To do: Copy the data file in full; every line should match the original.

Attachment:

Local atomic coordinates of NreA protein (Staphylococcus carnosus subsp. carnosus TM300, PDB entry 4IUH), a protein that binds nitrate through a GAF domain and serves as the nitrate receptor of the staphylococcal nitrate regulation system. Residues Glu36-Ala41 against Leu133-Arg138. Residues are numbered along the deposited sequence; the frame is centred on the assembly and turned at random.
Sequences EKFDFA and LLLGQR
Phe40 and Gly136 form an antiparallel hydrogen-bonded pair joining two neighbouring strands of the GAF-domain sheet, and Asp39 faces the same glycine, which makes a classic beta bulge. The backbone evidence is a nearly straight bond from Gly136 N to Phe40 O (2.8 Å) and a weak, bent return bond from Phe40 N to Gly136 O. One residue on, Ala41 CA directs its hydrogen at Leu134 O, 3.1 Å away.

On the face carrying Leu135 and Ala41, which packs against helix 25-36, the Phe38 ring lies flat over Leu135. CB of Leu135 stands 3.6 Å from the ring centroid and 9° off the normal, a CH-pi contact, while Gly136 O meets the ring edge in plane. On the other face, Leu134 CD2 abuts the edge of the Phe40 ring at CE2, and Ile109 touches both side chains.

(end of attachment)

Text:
Local atomic coordinates of NreA protein (Staphylococcus carnosus subsp. carnosus TM300, PDB entry 4IUH), a protein that binds nitrate through a GAF domain and serves as the nitrate receptor of the staphylococcal nitrate regulation system. Residues Glu36-Ala41 against Leu133-Arg138. Residues are numbered along the deposited sequence; the frame is centred on the assembly and turned at random.
Sequences EKFDFA and LLLGQR
Phe40 and Gly136 form an antiparallel hydrogen-bonded pair joining two neighbouring strands of the GAF-domain sheet, and Asp39 faces the same glycine, which makes a classic beta bulge. The backbone evidence is a nearly straight bond from Gly136 N to Phe40 O (2.8 Å) and a weak, bent return bond from Phe40 N to Gly136 O. One residue on, Ala41 CA directs its hydrogen at Leu134 O, 3.1 Å away.

On the face carrying Leu135 and Ala41, which packs against helix 25-36, the Phe38 ring lies flat over Leu135. CB of Leu135 stands 3.6 Å from the ring centroid and 9° off the normal, a CH-pi contact, while Gly136 O meets the ring edge in plane. On the other face, Leu134 CD2 abuts the edge of the Phe40 ring at CE2, and Ile109 touches both side chains.